Are Wal-Mart de Mexico’s Troubles Spreading to the U.S.?

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Wal-Mart’s (NYSE:WMT) troubles are growing as more information comes to light surrounding the retailer’s Mexican chain and its history of bribing public officials to help open more stores in short amounts of time.

In 2003, Wal-Mart (NYSE:WMT) officials are said to have put pressure on Wal-Mart de Mexico to speed up expansion. However, a combination of this pressure and insufficient oversight — U.S. executives may not have conducted any full audits of Wal-Mart de Mexico between 1988 and 2005 — are thought to have paved the way for a rampant bribery scheme.

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In 2005, bribery allegations reached the ears of Wal-Mart executives in the U.S., and that’s when an audit was order that found nearly $13 million in suspicious payments during a 3-year period that started in 2003. The payments were entered on the company’s balance sheet as contributions or donations.

It’s suspected that a large number of these payments were made to facilitate the establishment of new Wal-Mart stores in Mexico. Wal-Mart de Mexico even managed to get approval for a store near Mexico’s famous pyramids in Teohtihuacan through a suspected $109,000 in bribes to local officials and regulators…

Many of the bribery accusations come from one man, Sergio Cicero Zapata, who pointed towards Graco Ramirez Garrido Abreu as the man who negotiated the questionable payments. Ramirez is now a governor in Mexico and has denied Cicero’s claims.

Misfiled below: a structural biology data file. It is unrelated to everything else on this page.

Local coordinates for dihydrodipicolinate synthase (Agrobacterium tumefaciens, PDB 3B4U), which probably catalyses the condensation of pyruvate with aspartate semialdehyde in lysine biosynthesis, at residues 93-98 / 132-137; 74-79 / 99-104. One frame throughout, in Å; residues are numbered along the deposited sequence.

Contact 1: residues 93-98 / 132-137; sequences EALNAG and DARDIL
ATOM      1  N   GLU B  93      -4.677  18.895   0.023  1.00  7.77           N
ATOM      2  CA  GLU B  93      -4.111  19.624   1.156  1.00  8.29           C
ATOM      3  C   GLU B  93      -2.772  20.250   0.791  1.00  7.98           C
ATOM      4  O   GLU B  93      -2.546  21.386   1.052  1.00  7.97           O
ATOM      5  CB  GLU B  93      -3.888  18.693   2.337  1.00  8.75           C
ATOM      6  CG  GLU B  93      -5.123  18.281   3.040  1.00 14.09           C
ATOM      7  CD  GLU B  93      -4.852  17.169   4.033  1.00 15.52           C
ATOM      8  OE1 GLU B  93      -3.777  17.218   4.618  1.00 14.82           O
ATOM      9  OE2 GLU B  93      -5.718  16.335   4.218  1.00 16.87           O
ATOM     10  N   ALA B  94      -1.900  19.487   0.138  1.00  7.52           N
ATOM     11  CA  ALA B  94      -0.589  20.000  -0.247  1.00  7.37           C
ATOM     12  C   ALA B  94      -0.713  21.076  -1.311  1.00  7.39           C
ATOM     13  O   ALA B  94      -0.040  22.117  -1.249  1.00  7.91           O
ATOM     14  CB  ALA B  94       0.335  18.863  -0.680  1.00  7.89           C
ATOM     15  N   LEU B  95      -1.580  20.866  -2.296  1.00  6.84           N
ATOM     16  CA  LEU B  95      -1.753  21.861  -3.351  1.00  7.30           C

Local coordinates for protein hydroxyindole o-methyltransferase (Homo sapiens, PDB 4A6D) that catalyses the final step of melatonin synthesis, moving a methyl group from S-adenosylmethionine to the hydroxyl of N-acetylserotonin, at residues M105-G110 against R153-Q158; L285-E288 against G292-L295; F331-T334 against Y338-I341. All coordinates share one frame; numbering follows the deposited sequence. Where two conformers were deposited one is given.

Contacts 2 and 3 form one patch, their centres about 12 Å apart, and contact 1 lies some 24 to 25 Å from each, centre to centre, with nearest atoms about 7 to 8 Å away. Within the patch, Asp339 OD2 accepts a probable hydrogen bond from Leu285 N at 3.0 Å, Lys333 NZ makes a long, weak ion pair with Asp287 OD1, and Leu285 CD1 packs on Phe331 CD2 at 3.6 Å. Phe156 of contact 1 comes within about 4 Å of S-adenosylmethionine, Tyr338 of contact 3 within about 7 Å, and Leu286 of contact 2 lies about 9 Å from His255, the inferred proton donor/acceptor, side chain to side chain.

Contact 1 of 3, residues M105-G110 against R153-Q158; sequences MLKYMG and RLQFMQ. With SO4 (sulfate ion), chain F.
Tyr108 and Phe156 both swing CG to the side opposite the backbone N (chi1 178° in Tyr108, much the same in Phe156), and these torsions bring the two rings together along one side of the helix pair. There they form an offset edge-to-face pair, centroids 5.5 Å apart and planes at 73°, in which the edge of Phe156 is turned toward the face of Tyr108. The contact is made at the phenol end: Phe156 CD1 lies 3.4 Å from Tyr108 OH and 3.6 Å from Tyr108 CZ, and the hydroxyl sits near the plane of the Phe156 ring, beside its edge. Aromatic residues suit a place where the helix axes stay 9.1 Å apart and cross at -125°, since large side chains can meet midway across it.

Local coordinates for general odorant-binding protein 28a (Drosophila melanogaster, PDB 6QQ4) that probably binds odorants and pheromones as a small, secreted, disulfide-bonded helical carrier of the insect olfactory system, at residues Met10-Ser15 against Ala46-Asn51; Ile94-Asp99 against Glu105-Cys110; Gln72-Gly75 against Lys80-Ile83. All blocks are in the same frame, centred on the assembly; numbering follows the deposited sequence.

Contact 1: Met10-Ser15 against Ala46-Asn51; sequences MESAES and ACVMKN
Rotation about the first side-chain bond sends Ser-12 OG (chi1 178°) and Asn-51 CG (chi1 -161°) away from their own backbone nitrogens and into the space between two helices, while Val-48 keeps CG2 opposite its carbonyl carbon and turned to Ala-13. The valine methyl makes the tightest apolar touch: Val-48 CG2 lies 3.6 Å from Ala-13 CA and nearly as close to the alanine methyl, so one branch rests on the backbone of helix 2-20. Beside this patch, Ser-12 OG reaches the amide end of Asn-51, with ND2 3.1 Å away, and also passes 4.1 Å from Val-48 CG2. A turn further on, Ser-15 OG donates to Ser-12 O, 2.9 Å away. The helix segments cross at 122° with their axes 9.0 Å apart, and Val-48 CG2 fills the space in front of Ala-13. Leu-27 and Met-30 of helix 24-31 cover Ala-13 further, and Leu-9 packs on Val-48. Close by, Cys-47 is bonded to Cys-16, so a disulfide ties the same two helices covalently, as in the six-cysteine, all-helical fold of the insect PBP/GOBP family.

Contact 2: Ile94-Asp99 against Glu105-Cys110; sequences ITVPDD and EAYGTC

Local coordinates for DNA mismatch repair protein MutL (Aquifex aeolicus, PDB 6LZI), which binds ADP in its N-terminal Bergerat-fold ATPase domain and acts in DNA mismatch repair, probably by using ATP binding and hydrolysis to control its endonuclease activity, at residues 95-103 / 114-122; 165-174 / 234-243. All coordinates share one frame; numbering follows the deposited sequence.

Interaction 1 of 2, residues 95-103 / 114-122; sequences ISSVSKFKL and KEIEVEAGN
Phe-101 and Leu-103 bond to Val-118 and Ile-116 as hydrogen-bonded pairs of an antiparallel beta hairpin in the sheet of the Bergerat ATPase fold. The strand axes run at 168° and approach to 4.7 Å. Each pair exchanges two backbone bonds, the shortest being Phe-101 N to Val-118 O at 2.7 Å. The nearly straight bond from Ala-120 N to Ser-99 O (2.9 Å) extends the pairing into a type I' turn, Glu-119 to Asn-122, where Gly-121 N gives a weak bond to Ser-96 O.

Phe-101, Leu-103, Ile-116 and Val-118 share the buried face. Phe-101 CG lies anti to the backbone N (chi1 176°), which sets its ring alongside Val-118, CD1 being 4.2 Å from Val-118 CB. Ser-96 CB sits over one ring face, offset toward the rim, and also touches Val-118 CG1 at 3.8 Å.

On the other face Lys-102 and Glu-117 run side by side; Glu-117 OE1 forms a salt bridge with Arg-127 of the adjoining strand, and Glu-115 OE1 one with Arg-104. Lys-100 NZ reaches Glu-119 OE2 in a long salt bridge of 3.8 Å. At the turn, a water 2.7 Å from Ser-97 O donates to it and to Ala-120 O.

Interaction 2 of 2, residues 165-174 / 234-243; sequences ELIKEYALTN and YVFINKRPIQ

Though there is still uncertainty as to the validity of bribery accusations, the auditors that went to Mexico found some 441 questionable payments to consultants. A year earlier, the information on the irregular payments to consultants had been brought to the attention of Wal-Mart de Mexico’s then-COO Eduardo Castro-Wright, and was also known to an Eduardo Juarez Rodriguez, who had overseen the 2004 internal audit, but that information was not shared with U.S. executives.

Now, both Wal-Mart de Mexico and Wal-Mart in America are under fire. Investors have lambasted Wal-Mart’s lack of oversight of its Mexican unit and have filed a lawsuit against the company. A report released by Congress in mid-January prompted much of the commotion.

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